Corn and soybean markets are being pressured by rains falling in South America.
USDA’s annual production report, released Jan. 12, included surprises that will likely have implications for grain markets going forward.
Among crop markets, soybeans have been the commodity with the most upside in recent weeks. Whether that continues is largely based on crop progress in South America.
China, the world’s largest soybean buyer, is moving to unwind coronavirus measures on travelers from early January, putting it on track to emerge from three years of self-imposed global isolation. That’s set to buoy demand for crops, according to Maxar Technologies.
Crop markets are gearing up for 2023, but corn prices are still dealing with pressure points.
Careful marketing management is going to be a key for the upcoming year, as tight margins come about.
Low demand continues to emerge as a pressure point for crop markets.
U.S. authorities are concerned about a potential dispute with Mexico over genetically modified yellow corn.
After a long holiday weekend, crop markets came back to news in China that caused pressure.
Multiple global developments are likely to drive grain prices in the short term, including a wartime agreement.
Harvest has nearly wrapped up in many locations around the Midwest, and as the crop goes into storage, farmers may want to look at selling some of their grain.
Barge disruptions caused by the drought that resulted in record-low levels on some parts of the Mississippi River are particularly concerning during a key seasonal period of soybean exports, according to a report by USDA’s Office of the Chief Economist.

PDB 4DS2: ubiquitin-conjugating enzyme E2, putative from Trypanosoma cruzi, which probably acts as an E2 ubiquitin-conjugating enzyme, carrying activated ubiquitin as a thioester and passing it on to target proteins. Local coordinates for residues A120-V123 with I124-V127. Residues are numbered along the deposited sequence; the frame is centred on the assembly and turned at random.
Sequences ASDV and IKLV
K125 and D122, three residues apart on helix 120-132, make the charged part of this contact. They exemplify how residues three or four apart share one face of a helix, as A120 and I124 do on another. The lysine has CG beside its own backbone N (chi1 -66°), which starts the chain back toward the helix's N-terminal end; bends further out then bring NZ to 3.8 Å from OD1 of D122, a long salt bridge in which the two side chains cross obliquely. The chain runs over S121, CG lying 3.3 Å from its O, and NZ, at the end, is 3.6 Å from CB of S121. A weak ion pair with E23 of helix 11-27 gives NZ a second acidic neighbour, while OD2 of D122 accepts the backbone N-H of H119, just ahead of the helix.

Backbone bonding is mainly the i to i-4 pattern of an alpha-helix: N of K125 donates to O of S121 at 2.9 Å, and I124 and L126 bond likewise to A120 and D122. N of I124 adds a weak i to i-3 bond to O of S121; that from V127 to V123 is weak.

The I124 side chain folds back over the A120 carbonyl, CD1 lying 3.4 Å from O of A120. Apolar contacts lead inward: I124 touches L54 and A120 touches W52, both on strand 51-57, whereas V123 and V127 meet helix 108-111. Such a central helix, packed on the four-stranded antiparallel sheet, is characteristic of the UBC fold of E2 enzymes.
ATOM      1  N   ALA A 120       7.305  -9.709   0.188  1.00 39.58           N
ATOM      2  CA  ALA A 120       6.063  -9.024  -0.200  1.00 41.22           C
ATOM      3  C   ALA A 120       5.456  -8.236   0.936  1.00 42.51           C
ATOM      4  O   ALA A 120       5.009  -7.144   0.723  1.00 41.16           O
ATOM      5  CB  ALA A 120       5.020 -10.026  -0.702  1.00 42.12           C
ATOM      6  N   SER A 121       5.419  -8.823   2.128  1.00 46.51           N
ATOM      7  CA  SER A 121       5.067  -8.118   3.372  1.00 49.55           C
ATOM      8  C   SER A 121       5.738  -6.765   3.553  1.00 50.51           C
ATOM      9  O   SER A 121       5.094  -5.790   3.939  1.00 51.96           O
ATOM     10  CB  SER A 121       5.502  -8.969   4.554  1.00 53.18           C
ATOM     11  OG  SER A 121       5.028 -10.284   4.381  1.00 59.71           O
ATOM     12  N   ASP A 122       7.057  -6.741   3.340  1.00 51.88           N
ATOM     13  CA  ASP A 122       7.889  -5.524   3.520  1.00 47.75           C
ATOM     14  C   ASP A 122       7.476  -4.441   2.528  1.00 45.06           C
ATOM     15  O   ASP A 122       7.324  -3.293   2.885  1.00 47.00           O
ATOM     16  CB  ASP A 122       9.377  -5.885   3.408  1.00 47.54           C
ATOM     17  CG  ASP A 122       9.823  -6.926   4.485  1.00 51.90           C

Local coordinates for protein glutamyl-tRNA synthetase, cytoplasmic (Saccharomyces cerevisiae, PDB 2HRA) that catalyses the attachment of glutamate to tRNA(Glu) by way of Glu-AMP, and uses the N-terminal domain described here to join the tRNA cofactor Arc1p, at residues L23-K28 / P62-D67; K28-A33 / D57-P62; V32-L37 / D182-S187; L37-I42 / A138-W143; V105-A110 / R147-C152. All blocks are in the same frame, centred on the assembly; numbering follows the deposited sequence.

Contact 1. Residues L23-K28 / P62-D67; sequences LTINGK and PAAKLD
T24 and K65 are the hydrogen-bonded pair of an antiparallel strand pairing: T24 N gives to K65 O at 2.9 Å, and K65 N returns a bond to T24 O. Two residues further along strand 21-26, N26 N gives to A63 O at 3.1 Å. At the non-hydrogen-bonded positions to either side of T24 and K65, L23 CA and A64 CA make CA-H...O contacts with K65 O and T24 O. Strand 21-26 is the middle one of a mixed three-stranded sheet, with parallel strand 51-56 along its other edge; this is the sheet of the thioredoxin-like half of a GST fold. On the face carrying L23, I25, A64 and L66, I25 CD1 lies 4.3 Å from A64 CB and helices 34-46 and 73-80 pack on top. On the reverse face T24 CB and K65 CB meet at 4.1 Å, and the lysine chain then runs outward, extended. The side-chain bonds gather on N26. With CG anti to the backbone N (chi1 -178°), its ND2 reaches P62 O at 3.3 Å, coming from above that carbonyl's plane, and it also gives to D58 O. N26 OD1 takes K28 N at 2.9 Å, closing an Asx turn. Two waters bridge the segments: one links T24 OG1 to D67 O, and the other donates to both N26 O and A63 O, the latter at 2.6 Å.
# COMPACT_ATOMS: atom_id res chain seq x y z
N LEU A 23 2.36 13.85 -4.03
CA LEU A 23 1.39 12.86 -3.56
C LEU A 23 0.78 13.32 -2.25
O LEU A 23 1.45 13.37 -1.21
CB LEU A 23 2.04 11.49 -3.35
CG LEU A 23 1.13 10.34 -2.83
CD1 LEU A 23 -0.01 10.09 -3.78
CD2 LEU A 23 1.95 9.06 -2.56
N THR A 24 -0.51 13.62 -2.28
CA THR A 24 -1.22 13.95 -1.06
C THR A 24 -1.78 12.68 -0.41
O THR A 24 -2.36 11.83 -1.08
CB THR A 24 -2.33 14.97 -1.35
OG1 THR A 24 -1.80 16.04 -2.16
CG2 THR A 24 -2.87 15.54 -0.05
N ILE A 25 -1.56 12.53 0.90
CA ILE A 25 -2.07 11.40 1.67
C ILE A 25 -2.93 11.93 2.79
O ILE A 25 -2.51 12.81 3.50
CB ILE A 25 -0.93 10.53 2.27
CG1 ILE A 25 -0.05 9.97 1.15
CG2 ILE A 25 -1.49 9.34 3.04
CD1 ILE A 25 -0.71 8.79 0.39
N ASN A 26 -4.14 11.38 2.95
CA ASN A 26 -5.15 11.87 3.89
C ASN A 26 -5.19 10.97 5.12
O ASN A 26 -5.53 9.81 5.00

As crop markets settle on their harvest prices, demand concerns continue to emerge.
The never-ending supply of bearish U.S. demand news continues as the dollar is not expected to fall anytime soon, according to Jody Lawrence of Strategic Trading Advisors.
As harvest continues across the Midwest, a bottleneck along the Midwest’s rivers is causing challenges for terminals that rely on barge traffic for their grain.
Harvest season continues around the Midwest, and while the crop comes out of the field, demand worries are weighing on the markets.
Soybean markets had a shock to close out September. The Quarterly Stocks report released by the USDA showed stocks much higher than anticipated, forcing more than 40 cent drops in upcoming contracts.
Markets were turbulent last week as interest rates continued their sprint higher and the Federal Reserve looks to curb inflation. But with harvest season upon the U.S., crop markets will be focused on yield reports for the foreseeable future.
An interest rate hike from the Federal Reserve poses another uncertain factor for equity and agriculture markets, as consumer demand is expected to wane. However, global issues continue to be the major driving factor in the markets as U.S. harvest gets underway.
The September Supply and Demand report came as a surprise to some traders. Soybean prices surged when the Sept. 12 report was released as supply figures and yield were lower than expected.
The USDA threw a curve ball at the markets to open September.
The calendar and the weather forecast are the driving forces pushing crop prices right now, according to Don Roose, president of U.S. Commodities in West Des Moines.
It’s not complicated. “Weather is driving everything,” says Karl Setzer, a market analyst with AgriVisor.
After a week of gains, the grain futures market saw prices fall following the Aug. 12 Supply and Demand report, something not entirely unexpected, according to Agrivisor’s Karl Setzer.
No matter what else happens, every day that passes puts the market a day closer to harvest.